By Sarah Mace
An attractive new incentive to invest in New York-breds sired by New York stallions was approved at a March 28 board meeting of the New York Thoroughbred Breeding and Development Fund (the Fund). In 2017, when a New York-bred by a New York-based stallion wins a maiden special weight race at Finger Lakes Gaming and Racetrack, the horse will earn an extra $7,000, or 37 percent additional money from Fund purse enrichment.
The added money raises the Finger Lakes purse for a New York-sired winner of state-bred maiden special weight from $23,000 to $30,000. In open maiden special weight races, the purse goes from $19,000 to $26,000. To be eligible, a horse must be registered with the Fund as a New York-bred and the sire must be registered in the state in the year of the foal’s conception.
Fund Executive Director Tracy Egan said, “Our hope is that the seven-grand boost in first-place money will help more of our breeders look to our registered New York stallions first when making breeding plans.”
The decision to earmark some purse enrichment money for New York-sired horses comes at the same time the Fund board approved the disbursement of approximately $1.5 million in purse enrichment money to the FLGR racing program overall for 2017.
According to a plan announced March 16 by the Governor’s office, losses to the FLGR horsemen’s purse account incurred by a decline of gaming revenue resulting from the new del Lago Resort and Casino will be offset for the next two years by per annum contributions of over $2.1 million from three groups: the Fund ($1.5 million, pending the board approval just granted), racetrack operator Delaware North ($1 million) and del Lago ($440,000).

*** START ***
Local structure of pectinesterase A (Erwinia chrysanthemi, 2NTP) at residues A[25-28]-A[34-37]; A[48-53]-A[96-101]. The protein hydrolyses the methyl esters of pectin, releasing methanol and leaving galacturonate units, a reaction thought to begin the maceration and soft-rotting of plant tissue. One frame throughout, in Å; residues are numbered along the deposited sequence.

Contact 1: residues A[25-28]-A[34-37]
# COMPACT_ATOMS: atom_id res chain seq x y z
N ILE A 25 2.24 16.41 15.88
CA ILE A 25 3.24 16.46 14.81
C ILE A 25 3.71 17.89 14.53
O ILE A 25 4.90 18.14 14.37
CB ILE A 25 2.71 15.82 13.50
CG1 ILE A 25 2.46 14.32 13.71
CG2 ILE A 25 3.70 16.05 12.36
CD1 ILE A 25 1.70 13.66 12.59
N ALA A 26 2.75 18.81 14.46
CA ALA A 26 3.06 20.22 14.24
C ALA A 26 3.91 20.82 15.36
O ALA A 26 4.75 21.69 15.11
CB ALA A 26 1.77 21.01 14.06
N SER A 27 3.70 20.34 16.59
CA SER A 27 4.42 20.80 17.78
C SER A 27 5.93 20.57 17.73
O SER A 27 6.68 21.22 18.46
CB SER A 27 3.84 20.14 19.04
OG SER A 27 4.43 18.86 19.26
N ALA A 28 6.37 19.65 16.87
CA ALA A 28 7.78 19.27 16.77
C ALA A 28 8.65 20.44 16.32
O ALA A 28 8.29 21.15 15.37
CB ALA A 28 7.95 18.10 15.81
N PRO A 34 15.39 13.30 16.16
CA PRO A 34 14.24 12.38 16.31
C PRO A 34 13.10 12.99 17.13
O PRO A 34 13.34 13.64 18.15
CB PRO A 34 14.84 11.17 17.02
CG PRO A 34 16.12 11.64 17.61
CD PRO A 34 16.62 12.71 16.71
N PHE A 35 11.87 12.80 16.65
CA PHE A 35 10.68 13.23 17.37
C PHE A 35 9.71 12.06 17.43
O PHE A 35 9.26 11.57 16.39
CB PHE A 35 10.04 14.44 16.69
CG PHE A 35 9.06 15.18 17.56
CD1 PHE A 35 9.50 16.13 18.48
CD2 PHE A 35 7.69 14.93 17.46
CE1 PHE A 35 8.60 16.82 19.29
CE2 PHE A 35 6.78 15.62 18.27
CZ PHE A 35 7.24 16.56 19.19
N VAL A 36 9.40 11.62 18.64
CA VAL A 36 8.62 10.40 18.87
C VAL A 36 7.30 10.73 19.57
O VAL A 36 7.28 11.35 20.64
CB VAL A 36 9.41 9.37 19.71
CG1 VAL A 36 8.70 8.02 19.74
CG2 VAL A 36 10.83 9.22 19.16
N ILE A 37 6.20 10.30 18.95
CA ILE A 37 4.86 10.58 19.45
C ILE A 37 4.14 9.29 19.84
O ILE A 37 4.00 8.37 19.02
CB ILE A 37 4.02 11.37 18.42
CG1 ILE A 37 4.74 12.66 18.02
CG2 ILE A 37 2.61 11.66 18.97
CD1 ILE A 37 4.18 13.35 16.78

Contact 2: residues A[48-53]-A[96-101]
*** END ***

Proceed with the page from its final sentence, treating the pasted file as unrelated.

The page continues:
Referring to the Fund’s contribution to this plan, Fund Chairman John Poklemba said, “We are proud to provide necessary support to help Finger Lakes Racetrack thrive as part of Governor Cuomo’s comprehensive plan to preserve racing. This action, along with the other components forged by the Governor’s office, ensures the track and horsemen maintain operations without spending a single taxpayer dollar.”
Jeffrey Cannizzo, Executive Director of the New York Thoroughbred Breeders, Inc. and ex officio member of the Fund Board, commented, “After a long period of uncertainty, we are stabilizing Finger Lakes for the short-term, and at the same time using the opportunity to make New York-sired New York-breds an even more valuable investment than they already are by placing the money in the condition that matters most.” New York-sired New York-breds already earn two times more in breeder’s and open owner’s program awards from the Fund than horses sired by stallions standing out of state.
Cannizzo explained further, “The New York breeding and racing programs absolutely depend on a healthy Finger Lakes. In 2016, New York-breds accounted for 73 percent of all Finger Lakes starts (6428 of the 8863) and earned 76 percent of all the purse money– about $13.4 million. The more that New York sired horses are involved in this, the more the whole program and its participants benefit.”
Cannizzo also points to the work still to be done:
We at NYTB look forward to continued dialog with Delaware North, the Finger Lakes Horsemen Benevolent Protective Association, the Gaming Commission and Governor’s Office on how to improve the long-term picture for racing at Finger Lakes.
It starts with field-size and ends with handle. We will also ensure that the dialog and a feasibility study for the development of a turf course does not disappear. It very well could be the spark to ignite real change for their racing product, and something that will benefit all stakeholders in New York.
Breeders, owners and horsemen do not need to wait long to see the New York-sired bonus at work first-hand: the very first race of the 2017 racing season in the FLGR condition book is a maiden special weight for New York-bred three-year-olds.